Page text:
States Clamping Down on Illegal Immigrant Workers
Recent efforts by Congress to enact immigration reform at the federal level have overshadowed many legislative proposals being debated in statehouses across the country. According to the National Conference of State Legislatures, 30 states have been considering legislation that in one form or another would place new restrictions on the hiring of undocumented immigrants.
Georgia’s recently enacted “Security and Immigration Compliance Act” requires all public employers to verify the legal status of their workers, and starting in 2008, it limits certain business expense deductions for all employers unless their employees have been authorized to work in the U.S.
Pennsylvania and Tennessee also recently approved restrictions on state contractors who employ undocumented workers. Additionally, the Georgia law increases penalties for human trafficking, which is similar to new laws adopted in Colorado, Florida, Iowa, Maine, Michigan, Mississippi and Virginia.
During a contentious special session, Colorado legislators passed a bill requiring employers to attest that they have verified the legal status of their employees. Under the bill, which is waiting approval by the governor, the state would have to prove that the employer recklessly disregarded the law before it could impose a fine.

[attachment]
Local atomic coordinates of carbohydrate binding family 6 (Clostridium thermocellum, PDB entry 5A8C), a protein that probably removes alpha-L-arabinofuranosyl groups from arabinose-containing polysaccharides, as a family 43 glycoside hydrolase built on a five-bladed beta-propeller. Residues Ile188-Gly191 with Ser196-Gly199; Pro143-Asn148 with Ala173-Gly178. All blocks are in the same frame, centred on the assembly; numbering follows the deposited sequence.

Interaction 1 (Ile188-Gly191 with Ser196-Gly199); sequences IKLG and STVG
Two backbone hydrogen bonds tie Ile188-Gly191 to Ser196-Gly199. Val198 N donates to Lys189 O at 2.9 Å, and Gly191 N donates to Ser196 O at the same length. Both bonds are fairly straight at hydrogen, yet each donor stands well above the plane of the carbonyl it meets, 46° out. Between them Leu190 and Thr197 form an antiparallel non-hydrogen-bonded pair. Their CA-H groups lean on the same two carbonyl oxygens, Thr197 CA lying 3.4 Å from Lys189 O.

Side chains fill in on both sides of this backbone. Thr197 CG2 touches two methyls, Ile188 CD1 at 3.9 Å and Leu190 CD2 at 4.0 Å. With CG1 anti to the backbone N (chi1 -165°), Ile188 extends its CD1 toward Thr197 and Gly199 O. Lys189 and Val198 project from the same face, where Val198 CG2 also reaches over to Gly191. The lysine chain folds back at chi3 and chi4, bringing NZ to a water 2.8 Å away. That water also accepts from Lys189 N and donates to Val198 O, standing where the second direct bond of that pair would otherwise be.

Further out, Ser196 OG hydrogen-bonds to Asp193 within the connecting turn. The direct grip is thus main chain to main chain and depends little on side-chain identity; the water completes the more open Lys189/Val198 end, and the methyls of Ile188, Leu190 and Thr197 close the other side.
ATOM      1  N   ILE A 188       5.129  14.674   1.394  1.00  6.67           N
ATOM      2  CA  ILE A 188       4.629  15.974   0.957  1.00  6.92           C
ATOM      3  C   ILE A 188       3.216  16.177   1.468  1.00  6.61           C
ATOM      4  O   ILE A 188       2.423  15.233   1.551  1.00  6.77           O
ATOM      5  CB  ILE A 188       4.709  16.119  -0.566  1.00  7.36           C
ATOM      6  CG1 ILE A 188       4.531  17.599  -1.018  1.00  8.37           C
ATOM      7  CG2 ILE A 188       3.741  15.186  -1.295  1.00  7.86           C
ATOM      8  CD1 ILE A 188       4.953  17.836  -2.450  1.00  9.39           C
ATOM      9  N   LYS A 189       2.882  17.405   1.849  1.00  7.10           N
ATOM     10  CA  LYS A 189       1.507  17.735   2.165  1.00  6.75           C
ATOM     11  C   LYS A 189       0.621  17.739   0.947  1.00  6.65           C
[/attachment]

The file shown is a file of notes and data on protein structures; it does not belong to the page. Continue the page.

Taking yet another approach, some legislators are requiring applicants to prove their legal status in order to be eligible for state health services and other benefits, including unemployment insurance and in-state tuition discounts. Lawmakers in Kansas, Nebraska and Missouri have enacted legislation with these types of provisions.
State legislators aren’t the only ones turning the spotlight on immigration. The Hazelton (Pa.) City Council adopted ordinances this month that would deny licenses to businesses employing undocumented workers and fine landlords who rent to those who illegally entered the country. Opponents of the new law plan to sue the city, arguing that the federal government has jurisdiction over immigration-related matters. Similar measures have been debated in cities and towns in Florida and California.
Trial lawyers have also jumped into the fray, including a California attorney who has developed a Web site, www.illegalemployers.org, with the intent of suing businesses that hire illegal immigrants under state unfair competition laws. As reported in the Christian Science Monitor, the attorney plans to file five lawsuits a month against employers who “exploit alien workers and take business from their honest competitors.”
For more information about state immigration legislation, click here.